7. Paranoid by Black Sabbath—Ooopsy. Two black satanic death metal music albums. When “Iron Man,” came on, well, my wise old grandmother Paranoid by Black Sabbathcame storming into my room wanting to know what the hell I was listening to. At the time I did not know what black satanic death metal music was, but now I find it funny that she asked what the hell I was listening to. I told her, “I am Iron Man.” She did not think that was funny.
  8. Ram by Paul & Linda McCartneyRam by Paul & Linda McCartney—Paul McCartney was, and still is, my favorite Beatle. This album was released in May 1971 and had “Uncle Albert/Admiral Halsey” on it. This was my favorite solo album by any of The Beatles until Wings released Band on the Run in December 1973.
  9. Sgt. Pepper's Lonely Hearts Club Band by The BeatlesSgt. Pepper’s Lonely Hearts Club Band by The Beatles—What I thought then was The Beatles’ greatest album. Every. single. song. was immediately singable since the words were printed on the album cover, the first album in history to print the lyrics to all the songs.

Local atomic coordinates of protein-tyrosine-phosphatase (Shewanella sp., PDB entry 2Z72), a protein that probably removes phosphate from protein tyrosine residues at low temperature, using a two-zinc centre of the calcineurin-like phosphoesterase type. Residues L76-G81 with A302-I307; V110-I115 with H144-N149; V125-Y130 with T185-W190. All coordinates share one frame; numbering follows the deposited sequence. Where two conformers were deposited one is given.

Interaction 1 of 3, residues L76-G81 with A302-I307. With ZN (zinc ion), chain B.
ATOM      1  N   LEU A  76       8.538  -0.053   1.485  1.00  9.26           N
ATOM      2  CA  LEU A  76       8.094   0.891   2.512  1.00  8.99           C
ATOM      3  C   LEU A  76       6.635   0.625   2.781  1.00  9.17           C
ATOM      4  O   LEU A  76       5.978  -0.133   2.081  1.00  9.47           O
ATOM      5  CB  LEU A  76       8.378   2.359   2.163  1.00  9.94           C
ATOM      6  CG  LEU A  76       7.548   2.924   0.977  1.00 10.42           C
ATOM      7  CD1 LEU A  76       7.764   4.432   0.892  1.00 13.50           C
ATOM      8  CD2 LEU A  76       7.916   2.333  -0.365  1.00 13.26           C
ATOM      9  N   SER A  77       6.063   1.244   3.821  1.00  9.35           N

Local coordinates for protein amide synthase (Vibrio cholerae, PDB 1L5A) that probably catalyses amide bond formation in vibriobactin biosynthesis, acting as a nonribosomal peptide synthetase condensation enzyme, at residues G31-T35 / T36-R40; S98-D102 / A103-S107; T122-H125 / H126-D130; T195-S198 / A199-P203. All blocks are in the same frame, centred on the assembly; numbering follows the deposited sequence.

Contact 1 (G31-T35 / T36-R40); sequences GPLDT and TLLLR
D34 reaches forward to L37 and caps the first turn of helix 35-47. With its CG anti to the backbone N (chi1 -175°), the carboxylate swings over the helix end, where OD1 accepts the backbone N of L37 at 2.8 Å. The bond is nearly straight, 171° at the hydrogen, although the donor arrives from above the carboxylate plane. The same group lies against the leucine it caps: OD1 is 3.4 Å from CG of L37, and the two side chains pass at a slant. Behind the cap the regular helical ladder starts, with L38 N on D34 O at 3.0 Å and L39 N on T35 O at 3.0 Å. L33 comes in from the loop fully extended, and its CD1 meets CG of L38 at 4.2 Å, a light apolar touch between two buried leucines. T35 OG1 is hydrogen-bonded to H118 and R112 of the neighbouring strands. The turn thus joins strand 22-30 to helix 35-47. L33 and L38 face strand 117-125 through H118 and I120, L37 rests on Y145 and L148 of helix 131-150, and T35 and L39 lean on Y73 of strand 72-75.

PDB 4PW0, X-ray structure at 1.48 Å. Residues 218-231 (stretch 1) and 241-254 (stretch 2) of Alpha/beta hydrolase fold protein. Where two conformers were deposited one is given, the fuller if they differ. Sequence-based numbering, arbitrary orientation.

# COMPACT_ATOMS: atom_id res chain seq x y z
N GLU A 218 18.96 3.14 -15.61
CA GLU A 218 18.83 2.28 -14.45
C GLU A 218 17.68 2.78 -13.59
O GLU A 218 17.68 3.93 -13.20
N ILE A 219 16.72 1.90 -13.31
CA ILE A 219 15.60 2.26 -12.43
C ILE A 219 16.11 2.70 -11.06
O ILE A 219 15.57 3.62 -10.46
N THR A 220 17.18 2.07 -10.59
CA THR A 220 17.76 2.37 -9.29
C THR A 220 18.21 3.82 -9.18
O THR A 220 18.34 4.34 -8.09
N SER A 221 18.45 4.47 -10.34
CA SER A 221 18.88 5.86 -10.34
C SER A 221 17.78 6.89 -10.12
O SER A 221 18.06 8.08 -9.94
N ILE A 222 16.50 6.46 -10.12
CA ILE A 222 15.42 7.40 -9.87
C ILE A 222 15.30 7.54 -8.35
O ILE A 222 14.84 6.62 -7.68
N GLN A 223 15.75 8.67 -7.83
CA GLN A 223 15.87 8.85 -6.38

10. Who's Next? by The WhoWho’s Next? by The Who—I had been a fan of The Who since 1966 when they released “I’m A Boy.” When my birth mom enrolled me in first grade in Utah, in the gender section she checked the female box. I never forgot that, so when “I’m A Boy” was released, I picked right up on those lyrics—I’m a boy, I’m a boy, but my mom won’t admit it. By that time, though, I was living with my wise old grandmother in Kingsville, Texas, the city of my birth. “Won’t Get Fooled Again” is on this album and is my favorite song by The Who, although just barely beating out “Love, Reign O’er Me” from Quadrophenia.

Dark Side of the Moon by Pink FloydIn the ensuing three months between my birthday and high school graduation, Jaime, Larry, Richard, and Steve introduced me to more Black Sabbath, more Led Zeppelin, more Deep Purple, and Pink Floyd.

After high school graduation, Jaime, Larry, and I went on a driving tour of every Lower 48 state west of the Mississippi River. Larry had bought himself a 1973 Buick Apollo with savings from his paper route, so we decided to put some miles on it…. as soon as he installed an 8-track tape player in it so we could have some listening music. We took off on June 1 and got back on August 15 after having visited every state, ever national park, every national monument, every national forest, and every city of more than 100,000 population.